Amending Soil with Fertilizers

The soil’s structure is vital to building a healthy garden. Each plant needs a nutrient-enriched environment comprised of vitamins and minerals.  As leaves cover the surface, they offer a natural layer, boosting the level of nutrients.  Compostable items such as coffee grounds, eggshells, banana peels, shredded newspaper and organic mulch are equally beneficial additions. Nevertheless, as the roots push through the organic matter, they absorb only 14 elements within their ecosystem.  Sometimes it’s not enough. Too often the soil lacks a nutrient, and we must add one of the big three—nitrogen, phosphorus, and potassium, to help plants reach their full potential. 

The Big Three

Most fertilizer bags have a number on them separated by dashes; 4-6-3.  Understanding what each number represents and its value to the plant’s growth will help you in the future.  

  1. Nitrogen, N:  As the most critical nutrient and first in the sequence, it represents the total percentage of the element in the mixture.  It is a protein, ensuring plants develop vigorous, leafy growth.  But adding too much nitrogen causes flowering and fruit-bearing plants to emphasize green development and not produce blossoms or fruit.  
  2. Phosphorus, P: The middle number emphasizes the energy needed for strong root development and blooms.  A shortage of the mineral produces weak roots and flowers.  
  3. Potassium, K: The third number depicts potential overall growth.  It regulates root and top growth while balancing overall health. Potassium impacts cold and drought tolerance, disease, and pest resistance.  

From succulents to vegetables, roses to rhododendrons, every type of plant has a formula that supplements its needs.  Flowering bulbs, for instance, depend on phosphorus for healthy roots; therefore, expect to find the center number higher, such as 6-12-0.  Also keep in mind that all-purpose plant foods, such as 10-10-10, may be well-suited for a select group, namely flowers, vegetables, and herbs. Read the packaging to ensure the correct percentage suits your intended plant, shrub, or tree’s needs, as well as the amount of that element it contains.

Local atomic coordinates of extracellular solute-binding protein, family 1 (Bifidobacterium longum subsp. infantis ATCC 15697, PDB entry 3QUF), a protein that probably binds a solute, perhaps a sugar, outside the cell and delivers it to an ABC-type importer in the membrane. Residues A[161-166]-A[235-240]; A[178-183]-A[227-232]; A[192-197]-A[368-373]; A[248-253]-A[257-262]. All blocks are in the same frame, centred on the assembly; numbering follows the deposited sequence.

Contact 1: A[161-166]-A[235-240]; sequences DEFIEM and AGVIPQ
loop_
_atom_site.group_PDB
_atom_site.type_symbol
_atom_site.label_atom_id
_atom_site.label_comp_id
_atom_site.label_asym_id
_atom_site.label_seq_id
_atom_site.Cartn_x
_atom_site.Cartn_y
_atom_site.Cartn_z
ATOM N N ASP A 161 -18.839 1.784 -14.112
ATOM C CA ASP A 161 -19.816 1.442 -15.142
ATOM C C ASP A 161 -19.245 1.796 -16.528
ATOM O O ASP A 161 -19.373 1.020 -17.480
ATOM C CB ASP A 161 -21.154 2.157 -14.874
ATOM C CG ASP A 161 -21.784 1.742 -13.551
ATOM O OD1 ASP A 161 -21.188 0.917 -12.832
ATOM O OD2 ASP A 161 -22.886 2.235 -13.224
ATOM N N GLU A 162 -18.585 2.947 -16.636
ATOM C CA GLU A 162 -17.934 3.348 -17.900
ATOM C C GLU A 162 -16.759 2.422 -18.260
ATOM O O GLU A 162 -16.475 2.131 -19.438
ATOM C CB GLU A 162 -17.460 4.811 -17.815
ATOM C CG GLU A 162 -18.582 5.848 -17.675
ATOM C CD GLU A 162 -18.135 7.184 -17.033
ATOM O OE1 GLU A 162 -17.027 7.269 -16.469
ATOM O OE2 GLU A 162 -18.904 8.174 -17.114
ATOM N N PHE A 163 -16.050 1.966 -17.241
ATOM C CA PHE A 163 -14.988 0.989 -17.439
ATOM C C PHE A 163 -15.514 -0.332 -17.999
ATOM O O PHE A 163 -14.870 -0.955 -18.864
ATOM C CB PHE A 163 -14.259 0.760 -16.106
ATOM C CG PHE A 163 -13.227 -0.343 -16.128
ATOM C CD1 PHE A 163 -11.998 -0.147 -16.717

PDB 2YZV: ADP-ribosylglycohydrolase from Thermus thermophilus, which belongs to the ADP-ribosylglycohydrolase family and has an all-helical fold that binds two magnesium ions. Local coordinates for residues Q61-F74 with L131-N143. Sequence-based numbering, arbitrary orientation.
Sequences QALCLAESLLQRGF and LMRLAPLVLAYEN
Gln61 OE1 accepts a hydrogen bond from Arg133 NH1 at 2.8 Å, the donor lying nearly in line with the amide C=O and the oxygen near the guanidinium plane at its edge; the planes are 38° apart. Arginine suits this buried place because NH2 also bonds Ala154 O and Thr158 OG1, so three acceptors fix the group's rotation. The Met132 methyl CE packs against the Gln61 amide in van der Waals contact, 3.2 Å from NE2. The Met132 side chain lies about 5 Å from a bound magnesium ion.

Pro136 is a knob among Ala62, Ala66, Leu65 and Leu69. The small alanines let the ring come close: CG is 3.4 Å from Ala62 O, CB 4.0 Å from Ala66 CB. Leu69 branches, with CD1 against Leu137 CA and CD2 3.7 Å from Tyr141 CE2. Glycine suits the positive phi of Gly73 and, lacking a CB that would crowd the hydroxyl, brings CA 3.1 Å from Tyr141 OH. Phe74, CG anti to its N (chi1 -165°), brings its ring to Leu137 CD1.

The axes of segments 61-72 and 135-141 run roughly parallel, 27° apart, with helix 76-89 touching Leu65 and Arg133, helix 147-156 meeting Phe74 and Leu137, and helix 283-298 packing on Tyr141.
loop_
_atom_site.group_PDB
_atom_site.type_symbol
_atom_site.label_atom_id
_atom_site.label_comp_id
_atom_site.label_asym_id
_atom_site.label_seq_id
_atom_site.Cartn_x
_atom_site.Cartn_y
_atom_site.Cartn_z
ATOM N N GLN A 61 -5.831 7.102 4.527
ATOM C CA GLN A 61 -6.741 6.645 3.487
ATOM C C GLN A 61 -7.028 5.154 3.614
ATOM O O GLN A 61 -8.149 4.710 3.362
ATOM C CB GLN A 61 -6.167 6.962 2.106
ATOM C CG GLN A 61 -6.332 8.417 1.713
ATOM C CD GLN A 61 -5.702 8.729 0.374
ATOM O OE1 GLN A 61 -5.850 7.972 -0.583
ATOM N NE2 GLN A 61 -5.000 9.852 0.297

Secondary Nutrients

Ever wonder why your tomatoes developed blossom end rot after heavy, sustaining rains, or leaves appeared burned or curled at the tip? Well, those were two signs the plant suffered from a calcium deficiency.  The solution is to add water-soluble calcium, such as calcium nitrate.  Epsom salt, while valuable for young seedlings, contains magnesium sulfate, not calcium, and will create more rot or stress in the plant.

  • Magnesium is a secondary nutrient, which helps plants absorb nitrogen, phosphorus, and sulfur.  Additionally, it encourages seed germination rates! 
  • Sulfur, too, helps plants absorb calcium, magnesium, and potassium.  As more farmers have recognized sulfur deficiencies in their fields, such as stunted growth, spots, or pale leaves, it’s now been recognized as the fourth macronutrient.  

With the depletion of essential minerals and vitamins within the soil, the need for supplemental fertilizers becomes valuable. 

Blood Meal and Bone Meal 

Organic slow-release fertilizers, such as blood and bone meal, can offer a natural balance providing nutrients and proteins to your garden.  

  • As a byproduct from slaughterhouses, blood meal is essentially dried animal blood that contains high nitrogen levels.  Added to gardens, it encourages lush green foliage, balances pH levels while helping to promote blossoms and fruit.  The smell of the blood meal also deters deer, moles, and squirrels.  Consider adding blood meal to your vegetable plants like asparagus, broccoli, cucumbers, eggplants, melons, pumpkins, squash, and tomatoes. 
  • Bone meal contains high phosphorus and calcium levels from finely ground bones of pigs, poultry, and fish.  The micronutrients magnesium, zinc, and iron help to promote root development, bolster plant growth, and prevent disease. The additive is ideal for flowering plants, bulbs, and rose bushes.

Be aware that both soil amendments come in powder and granular formulas and can burn your plants if overused.  

By understanding the basics behind fertilizer labels, you can choose the right products to help each seed or plant reach its full potential. 

*Lisa is an N.C. State Extension Master Gardner and a state-certified beekeeper. 



Subscribe to Our Newsletter

Stay up to date with our events and get exclusive article content right to your inbox!

Latest Stories

Other Featured Articles


All Article in Current Issue

Budget Blinds

photography by JEJ PHOTOS Budget Blinds of North

Subscribe to our Newsletter

Stay up to date with our events and get exclusive article content right to your inbox!